After experimenting with four D batteries, I then changed to a car battery charger that we had in the garage and set it on the 6 volt setting.  Both worked equally as well.

I would say it took about 20 to 25 minutes for my piece to etch.  Amazing.   So clean and so simple.  I cleaned off the residue of paint pen with acetone and can now use the etched copper in a piece of jewelry.

And for the torch firing experiment, this is the best color I was able to come up with doing this on my own.  I had been hoping to get some purples and oranges  (I'm only using white enamel here), but this is as good as it got. 

Thanks, Ken, for another great workshop!

Monday, October 22, 2012

Paint the Sky with Golden Stars

A recent workshop with Ken Bova brought a few of us metalsmiths into an entirely new direction.  We learned how to make our own mineral pigments out of stones (raw or in bead form), how to formulate the medium needed for these pigments, and and how to gild our piece with 22K gold sheet prior to painting.  We also learned a little about narrative jewelry and cold connecting along the way.

We began with grinding up some "soft" stones, i.e., lapis, azurite, etc., in a mortar and pestle until it was as fine as we could make it.  Then we sifted it to remove the larger particles.

We then drew our design onto quality watercolor paper, and painted the gesso mixture (mordant containing Gesso, varnish and sugar water) onto the design wherever we wanted to place the gold.  Once the gesso was dry, we blew onto it through a straw to bring some warm moisture to the surface and then quickly placed the gold sheet down.  This is done over and over until the area is completely covered.  Once dry, we mixed the sifted pigment with the egg yolk mixture (egg yolk, wine, olifa oil and lavender oil) and began to add color to our piece.

22K Gold Sheet

Some of Ken's Pigments:  


Here is an example of what we were trying to accomplish (note - this is not mine, it's Deanna's).  First the gesso mixture was laid down wherever there was to be gold.  Then the gold was carefully applied.  Once dry, the paint was put into place.  Voila!  


Pam decided to gild and paint a colorful fish design.  It came out absolutely beautiful.



 Ken gave us plenty of time to work on our pieces and then also gave us a demonstration on how to make a "narrative" type of pendant using only cold connections.  Here are a couple of examples of his work:


 I like the idea of bringing a story into one's work...a feeling, memory, a marker of important times in one's life.  Ken has a chain that he has been working on for years.  Each piece attached to this chain represents something in his life that was important to him.  Here's a small section of his chain.  I can't wait to get started on my own.


We all had a great time in Ken's workshop!    He was thorough with his instructions and demonstrations, had plenty of handouts to reinforce everything we were learning, and was a complete joy to learn from.  We're all hoping he comes back soon.  Thanks, Ken!

Recommended books:  The Materials and Techniques of Medieval Painting by Daniel Thompson, The Bible of Illuminated Letters by Margaret Morgan


Monday, October 01, 2012

Time Travel


In September we spent a lot of time with friends on another amazing adventure.  We are so grateful to have such good friends in our lives!  We've known them forever and they will always be our favorite traveling companions.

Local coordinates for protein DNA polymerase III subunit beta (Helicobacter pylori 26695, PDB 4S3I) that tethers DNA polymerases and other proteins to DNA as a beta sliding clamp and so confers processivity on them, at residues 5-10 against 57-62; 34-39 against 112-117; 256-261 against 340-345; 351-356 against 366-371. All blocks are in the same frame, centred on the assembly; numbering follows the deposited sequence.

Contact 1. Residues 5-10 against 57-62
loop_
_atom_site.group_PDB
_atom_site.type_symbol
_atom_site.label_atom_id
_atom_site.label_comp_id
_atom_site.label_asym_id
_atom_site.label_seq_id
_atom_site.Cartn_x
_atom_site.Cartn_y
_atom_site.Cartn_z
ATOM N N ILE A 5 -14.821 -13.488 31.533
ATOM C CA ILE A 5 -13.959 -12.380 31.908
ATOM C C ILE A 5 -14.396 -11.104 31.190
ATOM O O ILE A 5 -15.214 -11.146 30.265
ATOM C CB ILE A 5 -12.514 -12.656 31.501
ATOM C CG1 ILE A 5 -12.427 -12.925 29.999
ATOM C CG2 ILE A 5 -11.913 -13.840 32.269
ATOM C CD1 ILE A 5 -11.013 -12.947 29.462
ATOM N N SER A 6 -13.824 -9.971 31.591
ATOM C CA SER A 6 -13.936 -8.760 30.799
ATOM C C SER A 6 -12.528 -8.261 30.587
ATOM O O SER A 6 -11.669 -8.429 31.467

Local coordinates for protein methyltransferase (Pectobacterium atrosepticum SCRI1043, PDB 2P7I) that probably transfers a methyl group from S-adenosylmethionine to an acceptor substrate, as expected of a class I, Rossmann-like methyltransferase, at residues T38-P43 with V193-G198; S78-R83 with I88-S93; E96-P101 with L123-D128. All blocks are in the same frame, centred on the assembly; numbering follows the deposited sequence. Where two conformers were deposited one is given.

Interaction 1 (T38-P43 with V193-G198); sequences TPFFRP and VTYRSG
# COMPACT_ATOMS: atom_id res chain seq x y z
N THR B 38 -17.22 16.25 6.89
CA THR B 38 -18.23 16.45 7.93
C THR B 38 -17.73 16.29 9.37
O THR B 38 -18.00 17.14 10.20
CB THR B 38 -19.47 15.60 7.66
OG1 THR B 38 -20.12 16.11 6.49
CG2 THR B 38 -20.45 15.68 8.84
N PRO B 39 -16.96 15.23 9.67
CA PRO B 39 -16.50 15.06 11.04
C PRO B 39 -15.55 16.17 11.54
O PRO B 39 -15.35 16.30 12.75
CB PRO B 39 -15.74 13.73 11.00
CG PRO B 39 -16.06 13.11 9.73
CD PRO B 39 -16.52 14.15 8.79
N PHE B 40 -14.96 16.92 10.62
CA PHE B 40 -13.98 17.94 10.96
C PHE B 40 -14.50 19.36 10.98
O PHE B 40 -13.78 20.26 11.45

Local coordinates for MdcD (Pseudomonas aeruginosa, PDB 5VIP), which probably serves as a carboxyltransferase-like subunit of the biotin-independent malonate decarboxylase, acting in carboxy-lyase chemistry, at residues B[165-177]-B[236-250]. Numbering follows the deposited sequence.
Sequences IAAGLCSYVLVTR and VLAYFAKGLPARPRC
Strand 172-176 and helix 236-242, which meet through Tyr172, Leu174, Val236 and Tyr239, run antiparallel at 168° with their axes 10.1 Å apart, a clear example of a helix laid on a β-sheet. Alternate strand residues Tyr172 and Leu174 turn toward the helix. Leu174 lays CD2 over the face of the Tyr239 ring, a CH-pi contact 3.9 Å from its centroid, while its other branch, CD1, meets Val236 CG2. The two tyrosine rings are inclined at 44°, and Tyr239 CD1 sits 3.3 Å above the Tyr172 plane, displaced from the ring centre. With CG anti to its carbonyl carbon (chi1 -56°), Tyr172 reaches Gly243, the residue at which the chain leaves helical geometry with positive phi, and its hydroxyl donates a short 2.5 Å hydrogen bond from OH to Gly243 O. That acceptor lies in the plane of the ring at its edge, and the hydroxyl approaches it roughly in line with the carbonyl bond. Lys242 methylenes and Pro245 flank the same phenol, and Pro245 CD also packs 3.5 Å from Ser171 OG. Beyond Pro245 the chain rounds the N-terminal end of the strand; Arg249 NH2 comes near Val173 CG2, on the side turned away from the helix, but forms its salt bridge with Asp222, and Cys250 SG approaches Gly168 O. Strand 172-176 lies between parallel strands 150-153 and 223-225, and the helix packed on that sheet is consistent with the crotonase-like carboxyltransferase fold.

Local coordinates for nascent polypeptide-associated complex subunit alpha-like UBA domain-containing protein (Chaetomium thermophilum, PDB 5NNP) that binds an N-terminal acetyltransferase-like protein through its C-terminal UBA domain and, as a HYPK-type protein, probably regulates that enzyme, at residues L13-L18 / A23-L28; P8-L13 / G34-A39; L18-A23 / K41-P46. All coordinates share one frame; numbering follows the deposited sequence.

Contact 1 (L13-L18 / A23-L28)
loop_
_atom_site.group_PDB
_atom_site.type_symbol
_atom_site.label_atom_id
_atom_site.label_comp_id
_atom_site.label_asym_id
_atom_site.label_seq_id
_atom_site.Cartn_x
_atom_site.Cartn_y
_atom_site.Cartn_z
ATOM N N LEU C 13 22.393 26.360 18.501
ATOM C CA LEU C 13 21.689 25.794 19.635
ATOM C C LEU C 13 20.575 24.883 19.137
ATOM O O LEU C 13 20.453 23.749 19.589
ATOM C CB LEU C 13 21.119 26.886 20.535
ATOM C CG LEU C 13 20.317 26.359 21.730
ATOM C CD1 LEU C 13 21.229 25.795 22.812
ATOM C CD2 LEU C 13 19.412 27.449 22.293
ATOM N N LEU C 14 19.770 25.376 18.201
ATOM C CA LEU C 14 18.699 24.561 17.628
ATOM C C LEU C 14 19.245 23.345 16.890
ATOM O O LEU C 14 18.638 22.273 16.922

We began the journey in Barcelona, Spain and found the Cathedral of St. Eualalia while in search of the Gaudi Cathedral...all I can say is we were jet lagged and got a little confused.  The cathedral is dedicated to Eulalia of Barcelona, co-patron saint of Barcelona, a young virgin who, according to Catholic tradition, suffered martyrdom during Roman times.  One story says that she was exposed naked in public square and a miraculous snowfall in mid-spring covered her nudity  The enraged Romans put her into a barrel with knives stuck into it and rolled it down a street.  The body of Saint Eulalia is entombed in a the cathedral's crypt.  


Sometimes it's exciting to travel to places you've never read about...places you've heard mentioned, but with no pre-conceived ideas in your head.  I knew we were going to be on a port in Italy and that it was a small fishing village.  But imagine my surprise when THIS is what we came upon.


Portofino, Italy...a little slice of heaven on earth.


Then there was Bonifacio on the island of Corsica, France where the language, Corsican, is spoken.  We're told it sounds more Italian than French (once I've mastered Italian via Rosetta Stone, I'll let you know).  The climb is quite steep up to the old town, but there's a small train that will take passengers to and fro if needed.  Bonifacio is the oldest town in Corsica and after touring around a bit, we stopped at a lovely little outdoor cafe and had some wonderful appetizers.



And then there was Rome.  Here I expected a loud, hot and crowded city, but was pleasantly surprised by the cool weather, the lack of crowds and the astonishingly well preserved pieces of architecture every which way you looked.  We had a wonderful tour guide who enjoyed telling us the gruesome stories about the gladiators, the vestal virgins and many other interesting fables.


The Tevoli Fountain (or Trevi Fountain) is one of the ancient aqueducts that supplied water to ancient Rome.  There is a belief that by throwing a coin into the fountain, you'll be assured a return trip to Rome.  Yes, we definitely threw our coins in.  An estimated 3,000 euros are thrown into the fountain each day.




We also visited Ibiza, Spain and Palma De Mallorca, Spain and Lucca, Italy on our visit to the Mediterranian.

For my gluten-free travelers, Silversea was excellent about making sure my meals were 100% gluten-free at every meal.  Even the morning and lunch buffet in one of the restaurants had GF breads and desserts every day.  This is a great way to travel if you're worried about traveling and getting glutinized in restaurants.  I was very careful, also, when we dined at restaurants along the way.  There was only one incident where the waiter didn't appear to understand what I was talking about.  It seems that just about everyone is aware of celiac disease/gluten-free diets these days.

Arrivederci!